If you wish to read Chinese that has been produced elsewhere, it is important to use a viewer that is capable of displaying text in the format used. There are a number of standards for Chinese text such as GB, Big 5, HZ etc.  See my FAQ for more details.

hints and tips

practice:  I recommend that anyone learning Chinese should attempt to use his or her fledgling language as much as possible. Ideally they should 'converse' with a Chinese speaker as often as possible, although during the early stages of learning, the conversation will be extremely stilted!  It is also useful to read aloud as much as possible, to help your vocal system to get used to forming the sounds and sequences of sounds. Chinese is often a set of complete phrases uttered in reply to a stimulus (such as good morning); the Chinese themselves do not question the phrases that they utter, and if a student can automatically speak the correct phrase fluently at the correct time, this will enormously help the naturalness of their conversation.

enjoy:  Watching Chinese films is useful: not only are they usually interesting but they afford a glimpse of Chinese culture and the norms of everyday life. Many people believe it is impossible to learn a language without reference to culture, and any help in this respect is invaluable.

read:  Finally, reading books about China will encourage the learner to learn faster and provide useful background information that ties in culturally with the language that they are learning.  Later (much later....) you can even switch to reading these in Chinese!  However for the meantime, here is a very small selection of some books, in English, that I recommend;

Wild Swans: Three Daughters of China, Jung Chang, HarperCollins, 1991: a remarkably interesting and absorbing book presenting the modern history of China in an extremely readable form.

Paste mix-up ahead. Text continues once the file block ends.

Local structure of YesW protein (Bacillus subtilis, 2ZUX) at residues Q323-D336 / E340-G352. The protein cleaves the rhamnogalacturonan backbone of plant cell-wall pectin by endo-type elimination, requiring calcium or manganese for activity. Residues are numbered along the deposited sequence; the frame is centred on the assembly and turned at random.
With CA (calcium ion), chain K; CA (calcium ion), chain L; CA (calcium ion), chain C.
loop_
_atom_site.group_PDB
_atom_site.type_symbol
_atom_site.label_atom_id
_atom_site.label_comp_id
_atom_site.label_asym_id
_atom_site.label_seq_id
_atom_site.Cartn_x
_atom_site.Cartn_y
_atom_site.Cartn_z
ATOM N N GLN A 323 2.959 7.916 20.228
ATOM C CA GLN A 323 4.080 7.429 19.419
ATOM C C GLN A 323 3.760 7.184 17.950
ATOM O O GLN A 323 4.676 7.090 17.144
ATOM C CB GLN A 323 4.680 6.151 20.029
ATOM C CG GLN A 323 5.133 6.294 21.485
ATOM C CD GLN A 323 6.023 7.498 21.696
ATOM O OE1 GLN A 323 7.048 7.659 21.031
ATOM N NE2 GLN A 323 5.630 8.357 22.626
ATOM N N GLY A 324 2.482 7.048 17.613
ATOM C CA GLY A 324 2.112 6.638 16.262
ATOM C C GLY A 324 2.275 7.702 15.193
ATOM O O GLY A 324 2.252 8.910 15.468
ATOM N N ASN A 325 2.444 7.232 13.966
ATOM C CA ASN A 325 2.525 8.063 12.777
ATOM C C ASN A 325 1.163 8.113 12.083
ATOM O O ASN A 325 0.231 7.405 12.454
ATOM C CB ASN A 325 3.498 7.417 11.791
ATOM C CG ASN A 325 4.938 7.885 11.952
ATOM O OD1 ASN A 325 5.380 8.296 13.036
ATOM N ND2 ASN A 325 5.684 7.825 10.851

Alone on the Great Wall; William Lindesay: recounts the authors journey as the first person to run along the great wall. He had no official permission to do this and fell foul of the authorities on a number of occasions. Part diary, part history and part commentary, this book is interesting and informative.

Harrap Guides Bleus; China, pub. Harrap, 1984: a good guide book having the first 200 or so pages devoted to an introduction to China.

The Ugly Chinaman; Bo Yang, Allen and Unwin, 1992: an analysis of the Chinese culture and civilisation. Not entirely negative, as the title would suggest!

Life and Death in Shanghai; Nien Cheng, Grafton, 1986.

The White Tiger; Robert Nathan, Collins, 1987: a fairly perceptive and accurate novel set in modern China.

Riding the Iron Rooster; Paul Theroux, Hamish Hamilton, 1988.

Go Gently through Peking; A Westerner's Life in China; Lois Fisher, Souvenir Press, 1979 (ISBN 0-285-62366-4).

In conclusion, learning Chinese can be hard going at times, you may even feel that you are going nowhere, but the continued study is worth it. It is one of (if not the) worlds major languages, one of the oldest, and most interesting. The feeling of succes at actually being able to communicate, although simply at first, with native Chinese is worth the effort. Above all, IT CAN BE DONE; don't expect quick results, but you will get there eventually! Good luck.

First written: 1994/12/19
Last revised: 2005/01/07